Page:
Twitter says it won’t stop journalists, activists and politicians in India from protecting free speech

Twitter has told the Indian government that it will not restrict accounts belonging to journalists, activists and politicians in India, despite receiving an order from the country’s federal government. However, this prevents an unspecified number of accounts that do not fit into these categories from being able to be viewed internally in the country.

In one blog post Released on Tuesday, the company said that while it was withholding some accounts the Indian government wanted to block, it was not blocking others as it would violate free speech.

“Because we do not believe that the actions we have been asked to take are in accordance with Indian law and in accordance with our principles of defending protected speech and freedom of expression, we have taken no action on accounts that consist of new media. entities, journalists, activists and politicians, ”the Twitter blog said. “To do so, we believe, would violate their fundamental right to free expression under Indian law.”

Twitter’s post comes amid a fight with the Indian government, a major market for the company, to restrict accounts on the platform. Earlier this month, the company limit people in India view more than 250 accounts in the country after receiving an emergency legal order from the Indian Ministry of IT. Among the blocked accounts were Caravan, an investigative news magazine; the criticisms of Indian Prime Minister Narendra Modi; and accounts tweeted in support of a months-long farmers’ protest rocking the country.

But Twitter reestablished the accounts six hours later, arguing with the Indian government that the accounts constituted free speech and deserved to be noted. In response, the government threat Twitter officials face a fine and up to seven years in prison for violating his order.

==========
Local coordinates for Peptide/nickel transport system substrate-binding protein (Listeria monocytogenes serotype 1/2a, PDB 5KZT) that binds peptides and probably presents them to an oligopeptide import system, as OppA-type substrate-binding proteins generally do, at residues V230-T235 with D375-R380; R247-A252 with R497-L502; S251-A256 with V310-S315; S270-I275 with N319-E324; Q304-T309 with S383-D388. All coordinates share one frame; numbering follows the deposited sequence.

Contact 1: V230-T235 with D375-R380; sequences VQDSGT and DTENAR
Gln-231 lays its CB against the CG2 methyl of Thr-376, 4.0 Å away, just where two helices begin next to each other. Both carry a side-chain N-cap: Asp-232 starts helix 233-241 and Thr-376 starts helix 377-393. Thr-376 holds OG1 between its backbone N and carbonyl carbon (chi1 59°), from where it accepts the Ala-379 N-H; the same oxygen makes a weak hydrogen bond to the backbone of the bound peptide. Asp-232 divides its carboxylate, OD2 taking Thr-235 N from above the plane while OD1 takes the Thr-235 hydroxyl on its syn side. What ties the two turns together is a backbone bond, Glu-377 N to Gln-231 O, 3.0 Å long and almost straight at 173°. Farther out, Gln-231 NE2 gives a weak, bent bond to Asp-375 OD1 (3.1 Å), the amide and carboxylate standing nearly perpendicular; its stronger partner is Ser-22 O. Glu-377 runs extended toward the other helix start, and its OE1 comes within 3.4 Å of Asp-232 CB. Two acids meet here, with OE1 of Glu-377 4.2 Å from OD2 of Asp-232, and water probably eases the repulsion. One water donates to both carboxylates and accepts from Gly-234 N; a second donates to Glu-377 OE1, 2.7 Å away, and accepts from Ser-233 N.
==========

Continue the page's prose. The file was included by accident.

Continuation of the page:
The deadlock with the Indian government has put Twitter in a difficult place. Blocking the accounts would mean allowing a crackdown on dissent, free speech and journalism by India’s increasingly authoritarian government. But to challenge the government is to risk legal consequences.

In the blog post Published Tuesday, Twitter said it had taken additional steps such as banning hashtags containing harmful content from the platform, which the government feared would cause real-world violence amid the protest, and suspending standing over 500 accounts for violating Twitter rules.

But the Publish Also says Twitter is seeking legal redress to restore some accounts it has restricted in the country.

“We will continue to defend the right to free speech on behalf of the people we serve and actively explore options under Indian law – both for Twitter and for the accounts that have been affected,” Twitter wrote. . “We remain committed to keeping the conversation healthy on Twitter and believe that Tweets should be delivered.”

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